- People often need to type in wifi passwords on mobile devices, so most tend to be short (
 

no-one-here

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... It was the "lower than" character, then... Here's another go :)
-- snip --
There are also a couple factors, which reduce the searched password space for typical cases (if you're satisfied to get a password to one AP out of multiple ones available):
- People often need to type in wifi passwords on mobile devices, so most tend to be short (less than 16 characters), have low entropy and are limited to a specific character subset.
- There are certain patterns, which are more likely to occur than others. E.g. dictionary words and pronounceable letter combinations with a few number/special character spacers or substitutions.

So, all-in-all, if you're paranoid (as I am), use a good long password and you'll likely be safe. Most people, however, will not do that and someone interested in riding a free wifi will go after the lowest hanging fruit, likely succeeding at finding one if they have enough AP's in their area and tenacity to run a broad enough dictionary attack against all of them.
 

eriko

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[citation][nom]fstrthnu[/nom]Well it's good to see that WPA(2) is still going to hold out as a reliable security measure for years to come.[/citation]

Hate to burst your bubble, ok that's a lie, I'd love to burst your bubble, here are some numbers from my Alienware M18x R2, with dual 7970Ms installed (I'll put up examples on Youtube when I get some more time):

Pyrit benchmark_long: 128,000 PMK/s. Now this is just the speed you get from an 'attack_passthrough'. i.e. using Pyrit to check against a known wordlist. Using Pyrit against a 1.9GB wordlist has not yet failed to find the result, but moving on...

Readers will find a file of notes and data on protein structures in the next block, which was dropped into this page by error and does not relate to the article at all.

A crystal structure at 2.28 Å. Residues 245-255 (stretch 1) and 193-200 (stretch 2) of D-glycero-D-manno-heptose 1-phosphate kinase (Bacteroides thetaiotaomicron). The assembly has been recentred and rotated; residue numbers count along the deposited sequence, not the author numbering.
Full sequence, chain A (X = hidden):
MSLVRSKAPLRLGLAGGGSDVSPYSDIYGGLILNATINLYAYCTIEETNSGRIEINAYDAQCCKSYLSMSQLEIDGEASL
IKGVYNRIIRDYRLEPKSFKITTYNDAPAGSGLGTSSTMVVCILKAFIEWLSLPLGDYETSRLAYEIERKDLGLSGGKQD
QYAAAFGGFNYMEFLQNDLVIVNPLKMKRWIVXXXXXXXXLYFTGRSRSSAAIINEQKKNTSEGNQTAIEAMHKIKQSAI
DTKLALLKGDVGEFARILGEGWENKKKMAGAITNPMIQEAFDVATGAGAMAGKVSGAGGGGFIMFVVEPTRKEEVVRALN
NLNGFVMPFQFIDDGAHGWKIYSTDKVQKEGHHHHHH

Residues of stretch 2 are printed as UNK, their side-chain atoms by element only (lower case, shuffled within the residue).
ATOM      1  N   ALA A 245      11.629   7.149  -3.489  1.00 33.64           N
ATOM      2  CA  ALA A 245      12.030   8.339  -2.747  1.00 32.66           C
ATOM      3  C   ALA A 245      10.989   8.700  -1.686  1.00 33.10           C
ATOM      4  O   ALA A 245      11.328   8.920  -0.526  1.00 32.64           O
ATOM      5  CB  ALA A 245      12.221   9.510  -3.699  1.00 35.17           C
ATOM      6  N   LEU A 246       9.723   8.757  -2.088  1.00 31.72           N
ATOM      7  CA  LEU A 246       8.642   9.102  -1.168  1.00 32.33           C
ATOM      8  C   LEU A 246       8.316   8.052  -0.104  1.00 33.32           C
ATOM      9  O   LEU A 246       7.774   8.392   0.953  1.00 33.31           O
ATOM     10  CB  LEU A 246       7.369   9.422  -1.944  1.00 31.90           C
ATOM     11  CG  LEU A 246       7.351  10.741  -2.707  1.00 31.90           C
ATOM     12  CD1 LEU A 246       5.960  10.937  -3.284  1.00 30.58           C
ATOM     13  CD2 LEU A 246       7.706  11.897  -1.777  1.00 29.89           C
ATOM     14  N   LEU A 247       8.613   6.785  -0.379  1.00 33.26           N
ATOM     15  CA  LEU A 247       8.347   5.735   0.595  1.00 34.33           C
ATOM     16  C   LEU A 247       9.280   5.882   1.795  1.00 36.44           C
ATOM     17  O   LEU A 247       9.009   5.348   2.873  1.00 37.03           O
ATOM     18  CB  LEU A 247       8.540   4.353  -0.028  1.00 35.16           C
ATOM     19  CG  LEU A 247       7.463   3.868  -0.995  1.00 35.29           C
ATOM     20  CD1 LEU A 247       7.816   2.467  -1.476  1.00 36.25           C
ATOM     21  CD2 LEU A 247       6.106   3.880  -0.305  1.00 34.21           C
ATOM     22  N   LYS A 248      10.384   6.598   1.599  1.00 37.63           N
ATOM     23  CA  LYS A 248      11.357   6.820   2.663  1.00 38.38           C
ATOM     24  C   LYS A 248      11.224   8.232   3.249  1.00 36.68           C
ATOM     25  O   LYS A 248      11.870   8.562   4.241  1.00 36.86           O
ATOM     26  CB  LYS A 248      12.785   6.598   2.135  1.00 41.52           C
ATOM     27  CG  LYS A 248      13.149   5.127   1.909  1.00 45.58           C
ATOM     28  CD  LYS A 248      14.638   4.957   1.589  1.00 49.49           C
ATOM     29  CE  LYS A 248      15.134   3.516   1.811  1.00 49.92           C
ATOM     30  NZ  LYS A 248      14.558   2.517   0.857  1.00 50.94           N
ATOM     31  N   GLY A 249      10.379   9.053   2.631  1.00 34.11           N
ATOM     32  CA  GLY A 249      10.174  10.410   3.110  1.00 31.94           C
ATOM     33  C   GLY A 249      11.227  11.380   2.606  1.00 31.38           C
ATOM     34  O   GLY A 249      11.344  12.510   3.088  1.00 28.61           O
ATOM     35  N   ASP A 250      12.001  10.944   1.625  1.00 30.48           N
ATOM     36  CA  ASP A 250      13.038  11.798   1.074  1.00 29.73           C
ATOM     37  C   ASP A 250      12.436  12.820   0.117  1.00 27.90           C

But Pyrit is all about the database feature really, and with near 0.5 Bn words in my database (and yes thats with Pyrit disallowing / removing duplicates, and words that are too short or too long to be a WPA passwords too), we must first pre-compile for our chosen SSID, for all possible combinations. On the few occasions I've used it, it takes up to 40mins to pre-compile, but at least its automatic; pyrit -e dlink create_essid, then pryit batch.

Come back in 40 mins, and you can see the database ready. Now read in your capture file, and it will attack the DATABASE this time, at an almost unbelievable speed of 3.2M PMK/s to 4.8M PMK/s, you sit there and watch the speed vary.

Passwords cracked in no time...

EC2 eat your heart out.

Addmittedly this is done on 4 Ivy cores @ 4.4GHz, reading from dual 240GB SSDs in RAID0, with RAM @ 1866MHz, not an everyday laptop, I agree.

Other things to note, Linux knows not what to do with the dual GPUs on battery, unlike Windows, so trys to run them in their normal higher power state, which means, its all a buggy mess, if you try to batch, or attack on battery - system can't cope at all.